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So what went wrong?

received training to be ‘native nurses’ who worked in hospitals on settlements In this chapter, an indigenous historical lens is applied to the status of Indigenous nurses and midwives in Australia. I explore the establishment of Australia’s nursing profession, and compare training of white nurses with training received by ‘native nurses’. I suggest that Australia failed to respond to the British Colonial Nursing Service’s agenda and argue that this failure, in part, contributed to the poor health status experienced by Indigenous Australians. I propose that four issues

in Colonial caring
Hysterical tetanus in the Victorian South Pacific

When the Royal Navy sloop and flagship of the Australia Station HMS Pearl returned to Sydney harbour on 23 August 1875, it brought with it sad and disturbing news. On the journey home, three sailors, including the Station's popular and well-respected commodore, James Graham Goodenough, had died from wounds sustained a fortnight earlier at Nendö Island, part of the Santa Cruz group in the South Pacific Ocean. On 12 August, Goodenough and five members of his crew were shot with reputedly poisonous arrows following an unsuccessful attempt to

in Progress and pathology
Open Access (free)

Afterword Rima D. Apple Nursing has been and is shaped by factors internal to the profession as well as external influences such as governmental concerns; cultural sensibilities; racism, sexism and classism; physical and geographical conditions; and economics. Viewed from the vantage point of imperialism, nurses can be seen as straddling the metropole and the periphery, or bridging the gap between Western and indigenous medicine. Nurses were both icons and actors in this world. They provided nursing care and health instruction, and in that sense their work

in Colonial caring
Open Access (free)
Contextualising colonial and post-colonial nursing

four chapters begin to examine the embedding of Western-style nursing culture into indigenous cultures. These chapters widen our scope beyond the British Empire to include not only Australia and New Zealand, but also the Dutch East Indies and the American colonies of Puerto Rico and the Philippines. Issues such as racism and clashes of culture now come to the fore. The tensions between colonial nurses and their ‘Western’ culture of medicine and the traditional practices of indigenous trainees 3 Helen Sweet and Sue Hawkins and their patients are examined, as are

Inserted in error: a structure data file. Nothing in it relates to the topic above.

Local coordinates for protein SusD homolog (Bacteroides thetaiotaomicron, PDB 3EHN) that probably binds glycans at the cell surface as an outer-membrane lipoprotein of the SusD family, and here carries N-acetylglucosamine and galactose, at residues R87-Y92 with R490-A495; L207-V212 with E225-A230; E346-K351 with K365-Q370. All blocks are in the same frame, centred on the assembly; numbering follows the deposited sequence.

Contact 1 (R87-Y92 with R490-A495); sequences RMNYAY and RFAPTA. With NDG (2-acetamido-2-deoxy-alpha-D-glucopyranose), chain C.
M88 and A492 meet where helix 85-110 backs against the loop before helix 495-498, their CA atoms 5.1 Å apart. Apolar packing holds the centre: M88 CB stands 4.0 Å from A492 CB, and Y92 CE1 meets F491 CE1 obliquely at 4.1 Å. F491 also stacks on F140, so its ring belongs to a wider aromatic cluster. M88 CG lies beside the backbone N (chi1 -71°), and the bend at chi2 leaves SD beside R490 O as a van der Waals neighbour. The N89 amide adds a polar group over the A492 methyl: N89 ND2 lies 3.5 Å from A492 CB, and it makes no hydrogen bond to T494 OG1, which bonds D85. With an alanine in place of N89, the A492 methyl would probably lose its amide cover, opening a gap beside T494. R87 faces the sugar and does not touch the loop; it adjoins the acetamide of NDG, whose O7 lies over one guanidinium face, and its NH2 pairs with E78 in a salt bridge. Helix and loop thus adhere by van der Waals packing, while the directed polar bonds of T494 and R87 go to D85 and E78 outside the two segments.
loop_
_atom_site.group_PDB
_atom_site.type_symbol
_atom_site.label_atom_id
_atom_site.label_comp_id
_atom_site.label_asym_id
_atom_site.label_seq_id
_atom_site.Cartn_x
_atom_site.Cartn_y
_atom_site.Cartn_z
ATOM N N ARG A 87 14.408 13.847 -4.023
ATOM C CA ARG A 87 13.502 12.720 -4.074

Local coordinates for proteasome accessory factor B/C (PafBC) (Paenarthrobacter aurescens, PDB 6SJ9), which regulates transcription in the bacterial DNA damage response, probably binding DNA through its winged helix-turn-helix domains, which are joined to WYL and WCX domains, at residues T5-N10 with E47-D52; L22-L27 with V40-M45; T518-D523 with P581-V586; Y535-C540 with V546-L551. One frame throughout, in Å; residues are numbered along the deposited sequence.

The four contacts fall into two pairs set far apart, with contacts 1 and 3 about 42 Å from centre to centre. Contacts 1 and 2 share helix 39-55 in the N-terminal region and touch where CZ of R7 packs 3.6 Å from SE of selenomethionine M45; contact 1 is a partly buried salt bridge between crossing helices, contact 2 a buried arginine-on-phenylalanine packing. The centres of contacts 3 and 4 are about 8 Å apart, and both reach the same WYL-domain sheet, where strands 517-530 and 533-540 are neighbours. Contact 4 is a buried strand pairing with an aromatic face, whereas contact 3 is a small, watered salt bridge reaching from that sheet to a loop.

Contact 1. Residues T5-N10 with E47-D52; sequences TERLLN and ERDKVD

in Colonial caring
Disease, conflict and nursing in the British Empire, 1880–1914

, Colonel (Sir) William Williams sought her advice on the formation of an Army Nursing Service Reserve (ANSR) that was to be attached 41 Angharad Fletcher to the New South Wales Army Medical Corps (NSWAMC). Three months later, Gould had amassed twenty-six nurses and assumed the post of lady superintendent. On 17 January 1900 she, along with thirteen nursing sisters, left Australia to participate in the Second Boer War (1899–1902), serving at hospitals in Sterkstroom, Kroonstad, Johannesburg and Ermelo, often beside Buller, the Rhodesian ridgeback that had become the

in Colonial caring

throughout the colonial era and for some time during decolonisation and independence, agents of biomedicine, including missionaries, marginalised indigenous medical practitioners. The 1930s were a key time for nursing and medical expansion in Nigeria. Andrew G. Onokerhoraye notes that the inter-war years witnessed an expansion of hospitals such that by 1930, seventy-one were in existence and twenty-three were mission-owned, the latter reflecting both Protestant and Catholic expansion. At this time, the British colonial government supported missions that could develop rural

in Colonial caring

referred to by Angharad Fletcher in Chapter 2, nursing was being provided across 60 Nurses during the Anglo-Boer War (what was to become) ‘South Africa’ by a number of different agencies which have been described as ‘reflecting the disjointed course of colonial development [in South Africa]’.5 This ‘nursing’ included care by family members and traditional healers for much of the indigenous population, the basic nursing and medical knowledge of European missionaries, the presence of trained European nurses, as well as the Afrikaners’ and their servants’ own home

in Colonial caring
Colonialism and Native Health nursing in New Zealand, 1900–40

4 ‘They do what you wish; they like you; you the good nurse!’:1 colonialism and Native Health nursing in New Zealand, 1900–40 Linda Bryder Introduction In 1911 New Zealand’s Department of Public Health launched its Native Health nursing scheme, to serve the health needs of the local indigenous population, the Māori.2 At that time the Māori population numbered about 52,000; most lived in extremely isolated small communities and had much poorer health standards than non-Māori. The circular announcing the scheme explained that the appointees would be trained

in Colonial caring

were attempting to use it to redefine conceptions of child rights and human rights. By the early 1990s, societies specifically for autistic children had been created in forty countries, among them countries as diverse as Australia, Brazil, Bulgaria, Germany, Iceland, India, Japan, Russia and Trinidad and Tobago. 40 By the early 2000s, these organisations had spread to over eighty countries

in The metamorphosis of autism